Less common tests may include: urine flow tests; ultrasound to measure urine left in the bladder and to check for bladder stones; urodynamic measurements using a catheter inserted into the bladder to measure the pressure of urine there; and transrectal ultrasonography (TRUS) where an ultrasound probe is passed into the rectum to give a view of the prostate.
A biopsy (samples of the prostate) may be collected using a needle to check for cancerous cells.
The mainstays of treatment for BPH are drugs and surgery. However, as any treatment can have unwanted effects, some men with mild symptoms opt for “watchful waiting”, where no treatment is undertaken. Instead the situation is monitored closely with routine check-ups. If symptoms deteriorate, it is then possible to opt for treatment.
Drug treatment There are two main classes of drugs that are prescribed for BPH: alpha-blockers and 5-alpha-reductase inhibitors.
Work by relaxing the muscles at the neck of the bladder and in the prostate. In this way they reduce the pressure on the urethra and so help increase the flow of urine. They do not cure BPH but help to alleviate some of the symptoms.
Around 60% of men find symptoms improve significantly within the first 2-3 weeks of treatment with an alpha-blocker. There are several different alpha blockers. Currently, these are doxazosin (Cardura), terazosin (Hytrin), tamsulosin (Flomax), alfuzosin (Xatral) and prazosin (Hypovase). They can also be used to treat high blood pressure. The most common side-effects of alpha-blockers are tiredness, dizziness and headaches.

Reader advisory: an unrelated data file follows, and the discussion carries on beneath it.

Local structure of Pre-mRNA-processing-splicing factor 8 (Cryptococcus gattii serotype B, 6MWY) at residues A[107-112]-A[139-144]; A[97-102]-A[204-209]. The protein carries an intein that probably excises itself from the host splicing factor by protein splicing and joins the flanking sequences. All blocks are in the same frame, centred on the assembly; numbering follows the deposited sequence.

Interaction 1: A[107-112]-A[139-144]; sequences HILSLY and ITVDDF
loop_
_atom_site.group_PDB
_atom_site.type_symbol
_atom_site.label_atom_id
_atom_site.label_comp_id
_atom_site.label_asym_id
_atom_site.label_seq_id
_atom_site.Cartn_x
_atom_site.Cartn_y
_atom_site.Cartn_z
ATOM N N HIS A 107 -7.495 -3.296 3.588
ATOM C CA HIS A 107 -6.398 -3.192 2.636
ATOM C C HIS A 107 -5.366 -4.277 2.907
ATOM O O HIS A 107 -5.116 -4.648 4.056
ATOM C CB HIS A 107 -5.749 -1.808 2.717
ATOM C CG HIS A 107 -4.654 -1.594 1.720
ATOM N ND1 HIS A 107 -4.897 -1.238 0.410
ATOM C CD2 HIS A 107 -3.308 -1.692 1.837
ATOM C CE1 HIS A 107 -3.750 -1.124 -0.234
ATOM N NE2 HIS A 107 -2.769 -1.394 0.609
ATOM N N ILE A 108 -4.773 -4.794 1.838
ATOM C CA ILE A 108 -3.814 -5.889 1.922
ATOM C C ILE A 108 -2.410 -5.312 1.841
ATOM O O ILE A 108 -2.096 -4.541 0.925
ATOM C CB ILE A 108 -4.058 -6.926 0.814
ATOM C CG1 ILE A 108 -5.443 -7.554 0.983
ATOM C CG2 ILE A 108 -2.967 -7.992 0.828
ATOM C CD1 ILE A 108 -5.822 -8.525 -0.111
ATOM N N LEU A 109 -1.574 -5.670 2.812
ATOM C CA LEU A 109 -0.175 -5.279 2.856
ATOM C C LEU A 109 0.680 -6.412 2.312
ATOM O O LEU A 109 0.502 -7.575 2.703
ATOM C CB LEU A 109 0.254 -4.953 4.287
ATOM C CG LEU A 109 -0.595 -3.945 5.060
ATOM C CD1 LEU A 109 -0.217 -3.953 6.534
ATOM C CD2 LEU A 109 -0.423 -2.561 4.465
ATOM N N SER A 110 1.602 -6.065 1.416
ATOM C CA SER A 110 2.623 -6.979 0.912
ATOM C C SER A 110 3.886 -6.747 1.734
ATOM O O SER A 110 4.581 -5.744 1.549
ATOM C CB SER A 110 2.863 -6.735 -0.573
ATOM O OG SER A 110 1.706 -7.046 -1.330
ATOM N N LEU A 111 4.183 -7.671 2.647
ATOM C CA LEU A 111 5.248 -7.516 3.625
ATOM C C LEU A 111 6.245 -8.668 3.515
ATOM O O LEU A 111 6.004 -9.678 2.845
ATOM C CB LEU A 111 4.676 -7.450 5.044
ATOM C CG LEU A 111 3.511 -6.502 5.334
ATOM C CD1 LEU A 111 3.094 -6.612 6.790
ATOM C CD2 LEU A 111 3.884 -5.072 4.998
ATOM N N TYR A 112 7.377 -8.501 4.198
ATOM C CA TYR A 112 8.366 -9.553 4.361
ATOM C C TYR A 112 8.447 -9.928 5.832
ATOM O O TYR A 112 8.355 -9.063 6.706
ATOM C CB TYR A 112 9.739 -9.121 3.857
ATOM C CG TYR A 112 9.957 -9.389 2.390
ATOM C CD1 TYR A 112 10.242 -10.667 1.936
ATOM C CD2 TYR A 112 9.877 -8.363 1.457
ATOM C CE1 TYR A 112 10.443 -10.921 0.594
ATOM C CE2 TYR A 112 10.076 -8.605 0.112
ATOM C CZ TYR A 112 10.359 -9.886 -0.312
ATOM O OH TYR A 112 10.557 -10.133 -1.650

These drugs work by inhibiting the production of a hormone called DHT, which contributes to prostate enlargement. Finasteride (Proscar) is the most commonly used drug of this type for BPH. Unlike alpha blockers, 5-alpha- reductase inhibitors are able to reverse BPH to some extent and so may delay your need for surgery.
A number of plant extracts are popularly used to alleviate BPH, although formal evidence that they are effective is often scanty. However, there is some scientific evidence that an extract of saw palmetto (called Serenoa repens) can be beneficial. If you decide to try a plant remedy, it’s always best to discuss this first with your doctor or pharmacist as interactions with conventional medicines are possible.
There are three main surgical options for BPH: